Ann Arbor — The NCAA announced a pivotal change for redshirting in college football earlier this month.
Under the new rule, football players are allowed to play in up to four games without losing their redshirt status and a season of eligibility.
Michigan coach John Beilein said he'd be in favor of a similar rule being put in place for college basketball.
"It would be fantastic," Beilein said Tuesday. "I have said this for years — give a kid up until Jan. 1 (to decide whether to redshirt)."
Beilein said he'd be open to it either being a set deadline — like Jan. 1 — or a certain number of games basketball players would be allowed to participate in before losing their redshirt status, like football.
"Probably 10 games or something would be good to give them an idea what it's like to sit the bench and only play five minutes a game, which they have never done in their lives," Beilein said. "That's hard to do."
Beilein said there'd be several benefits and pointed to how former forward D.J. Wilson redshirted as a freshman after he suffered a left knee injury against Villanova just five games into the 2014-15 season.
"(Wilson) came in two days later and said, 'Coach, I want to redshirt. My body is not ready for this,'" Beilein recalled. "Now, all of a sudden, he's the 17th pick in the (NBA) draft. That was a good move."
Beilein added while such a change might lead to more graduate transfers, it would also allow teams to be more resourceful with their time. For example, teams would be able to focus on physically developing players after they opt to redshirt rather than be concerned with the possibility of them being pressed into action due to injuries.
"When Charles Matthews was ineligible (due to transfer rules), the day of a game (strength and conditioning coach) Jon Sanderson was with him for an hour just working on his body, not worrying about him having to play in that game," Beilein said.
"Let's say if Jon Teske had — to that point as a freshman — played in games and then decided (to redshirt), we would've worked a lot more with him on his body. But we couldn't because we didn't know if we were going to need him in a game."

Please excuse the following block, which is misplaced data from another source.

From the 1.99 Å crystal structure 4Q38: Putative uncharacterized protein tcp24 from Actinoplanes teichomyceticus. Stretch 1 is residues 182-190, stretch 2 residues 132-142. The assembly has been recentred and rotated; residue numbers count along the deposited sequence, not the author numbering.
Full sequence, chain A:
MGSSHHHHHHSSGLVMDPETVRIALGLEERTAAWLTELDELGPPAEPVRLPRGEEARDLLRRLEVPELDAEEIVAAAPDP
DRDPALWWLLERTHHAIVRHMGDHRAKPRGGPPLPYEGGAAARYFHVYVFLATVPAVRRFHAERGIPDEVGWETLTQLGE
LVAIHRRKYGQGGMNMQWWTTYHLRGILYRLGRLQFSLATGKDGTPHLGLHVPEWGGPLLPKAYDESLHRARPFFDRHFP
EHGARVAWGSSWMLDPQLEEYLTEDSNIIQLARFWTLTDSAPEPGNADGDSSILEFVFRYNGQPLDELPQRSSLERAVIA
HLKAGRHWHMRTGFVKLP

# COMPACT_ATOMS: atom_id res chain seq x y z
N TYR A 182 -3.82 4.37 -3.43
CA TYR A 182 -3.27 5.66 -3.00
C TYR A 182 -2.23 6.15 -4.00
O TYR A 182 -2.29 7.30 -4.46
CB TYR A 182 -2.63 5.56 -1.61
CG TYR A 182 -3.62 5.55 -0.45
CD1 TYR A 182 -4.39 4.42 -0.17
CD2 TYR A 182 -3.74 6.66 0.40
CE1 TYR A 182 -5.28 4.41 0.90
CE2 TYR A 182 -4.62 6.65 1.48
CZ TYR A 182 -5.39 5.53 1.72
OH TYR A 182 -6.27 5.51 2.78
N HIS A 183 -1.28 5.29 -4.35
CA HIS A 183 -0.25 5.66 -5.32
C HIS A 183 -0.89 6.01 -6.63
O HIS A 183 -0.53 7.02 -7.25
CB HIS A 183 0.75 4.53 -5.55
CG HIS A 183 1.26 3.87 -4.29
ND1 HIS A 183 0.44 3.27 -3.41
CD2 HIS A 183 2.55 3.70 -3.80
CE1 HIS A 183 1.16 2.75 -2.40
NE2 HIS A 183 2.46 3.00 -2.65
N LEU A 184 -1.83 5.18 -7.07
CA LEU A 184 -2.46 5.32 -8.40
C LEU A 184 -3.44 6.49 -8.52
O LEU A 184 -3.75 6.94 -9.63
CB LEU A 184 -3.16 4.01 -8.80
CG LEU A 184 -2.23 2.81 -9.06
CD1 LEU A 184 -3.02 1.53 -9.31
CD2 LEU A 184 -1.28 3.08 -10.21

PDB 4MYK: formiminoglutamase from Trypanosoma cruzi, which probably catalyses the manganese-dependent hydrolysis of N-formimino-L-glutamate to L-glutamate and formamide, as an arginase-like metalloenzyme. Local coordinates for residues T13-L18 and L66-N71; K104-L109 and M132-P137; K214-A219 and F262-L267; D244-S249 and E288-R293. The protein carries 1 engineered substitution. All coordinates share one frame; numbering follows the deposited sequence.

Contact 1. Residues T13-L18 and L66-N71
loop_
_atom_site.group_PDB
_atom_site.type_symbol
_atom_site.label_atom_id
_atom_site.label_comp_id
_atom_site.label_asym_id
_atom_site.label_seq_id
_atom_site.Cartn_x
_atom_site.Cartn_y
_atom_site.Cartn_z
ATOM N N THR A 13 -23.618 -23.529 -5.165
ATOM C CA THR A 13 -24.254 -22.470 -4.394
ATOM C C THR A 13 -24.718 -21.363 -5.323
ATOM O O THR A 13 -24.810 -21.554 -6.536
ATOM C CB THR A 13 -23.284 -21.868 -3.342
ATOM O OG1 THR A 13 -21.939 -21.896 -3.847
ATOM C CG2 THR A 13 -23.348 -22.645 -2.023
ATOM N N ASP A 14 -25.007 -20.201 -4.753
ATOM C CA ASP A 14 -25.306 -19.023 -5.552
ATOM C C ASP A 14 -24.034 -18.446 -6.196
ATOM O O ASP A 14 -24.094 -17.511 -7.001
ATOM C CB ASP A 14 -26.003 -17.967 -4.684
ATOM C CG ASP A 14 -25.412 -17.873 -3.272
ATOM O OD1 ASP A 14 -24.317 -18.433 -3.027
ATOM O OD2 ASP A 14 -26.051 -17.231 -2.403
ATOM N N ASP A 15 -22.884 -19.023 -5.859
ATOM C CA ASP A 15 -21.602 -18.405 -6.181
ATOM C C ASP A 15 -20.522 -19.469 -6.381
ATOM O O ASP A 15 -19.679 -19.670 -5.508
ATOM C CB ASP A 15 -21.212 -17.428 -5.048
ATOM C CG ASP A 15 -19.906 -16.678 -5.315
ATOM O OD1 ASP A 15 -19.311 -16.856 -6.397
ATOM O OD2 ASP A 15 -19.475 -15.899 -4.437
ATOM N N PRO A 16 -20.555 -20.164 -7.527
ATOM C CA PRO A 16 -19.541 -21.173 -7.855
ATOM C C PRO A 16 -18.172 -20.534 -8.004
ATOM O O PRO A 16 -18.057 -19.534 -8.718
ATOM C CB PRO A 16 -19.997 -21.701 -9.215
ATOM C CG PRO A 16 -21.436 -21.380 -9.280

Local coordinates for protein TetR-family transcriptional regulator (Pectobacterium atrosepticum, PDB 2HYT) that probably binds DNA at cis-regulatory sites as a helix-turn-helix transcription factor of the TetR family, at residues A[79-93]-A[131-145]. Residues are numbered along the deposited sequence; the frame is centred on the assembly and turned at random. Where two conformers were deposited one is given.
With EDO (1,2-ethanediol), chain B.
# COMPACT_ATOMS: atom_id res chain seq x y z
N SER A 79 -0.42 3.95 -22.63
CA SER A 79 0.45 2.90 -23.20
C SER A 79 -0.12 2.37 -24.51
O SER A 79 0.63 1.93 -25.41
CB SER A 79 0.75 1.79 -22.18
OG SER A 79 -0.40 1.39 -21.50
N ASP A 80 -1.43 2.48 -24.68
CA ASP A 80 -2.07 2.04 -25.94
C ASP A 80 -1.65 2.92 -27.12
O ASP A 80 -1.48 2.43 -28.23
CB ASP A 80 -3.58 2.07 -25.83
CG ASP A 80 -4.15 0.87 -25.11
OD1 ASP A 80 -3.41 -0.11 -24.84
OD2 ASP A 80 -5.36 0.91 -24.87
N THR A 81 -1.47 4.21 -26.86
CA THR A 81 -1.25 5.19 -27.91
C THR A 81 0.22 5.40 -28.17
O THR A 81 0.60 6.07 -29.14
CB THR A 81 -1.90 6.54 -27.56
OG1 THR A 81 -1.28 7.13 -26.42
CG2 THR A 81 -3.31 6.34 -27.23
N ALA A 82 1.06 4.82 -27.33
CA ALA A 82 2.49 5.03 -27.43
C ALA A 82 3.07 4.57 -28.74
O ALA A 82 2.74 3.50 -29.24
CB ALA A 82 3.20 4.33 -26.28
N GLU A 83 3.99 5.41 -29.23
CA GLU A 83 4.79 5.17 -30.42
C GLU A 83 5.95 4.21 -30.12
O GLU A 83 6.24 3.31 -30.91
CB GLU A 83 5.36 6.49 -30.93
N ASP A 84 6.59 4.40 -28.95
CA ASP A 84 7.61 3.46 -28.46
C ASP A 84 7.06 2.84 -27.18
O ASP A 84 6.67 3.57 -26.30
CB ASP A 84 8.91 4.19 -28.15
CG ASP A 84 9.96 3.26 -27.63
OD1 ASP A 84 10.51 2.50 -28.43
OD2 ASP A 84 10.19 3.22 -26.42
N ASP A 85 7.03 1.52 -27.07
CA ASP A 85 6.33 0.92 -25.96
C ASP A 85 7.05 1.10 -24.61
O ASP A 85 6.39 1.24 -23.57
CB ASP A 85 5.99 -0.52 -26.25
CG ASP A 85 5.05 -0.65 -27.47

Under the current rule, basketball players must make a decision to redshirt before the season begins. And if they check into any game during the season, even if it's just for one play, they burn their redshirt and a year of eligibility.
"Overall, just a great rule. If we could go to Jan. 1 (deadline) and if they play on Jan. 1, you've used up your year. If you haven't, then you could decide to redshirt," Beilein said. "Let them make the choice instead of doing it in the preseason."
In addition to the redshirt rule changes for football, the NCAA also adopted a new transfer procedure where colleges can no longer block student-athletes from having contact with certain schools and student-athletes no longer need permission from the school or coach to transfer.
Under the new policy, which will go into effect on Oct. 15, once a student-athlete informs his or her coach of their desire to transfer, the school has two business days to enter the student-athlete’s name into a national transfer database managed by the NCAA. And once the name is in the database, other coaches are free to contact the athlete.
While Beilein isn't a fan of his players transferring within the Big Ten — he placed restrictions on former guard Spike Albrecht and big man Ricky Doyle before relenting, and center Max Bielfeldt had to win an appeal through a Michigan review board to allow him to go to Indiana — he doesn't anticipate the new rule having much of an impact on his program.
"We're not going to deny permission, but it is good to know," Beilein said. "The bad side (before the new rule) is if you ask for permission and are held hostage by kids thinking of transferring, but you got to hold onto the scholarship. The bad side is (now) if you want to transfer, we're going to give away your scholarship, so that brings some equity there."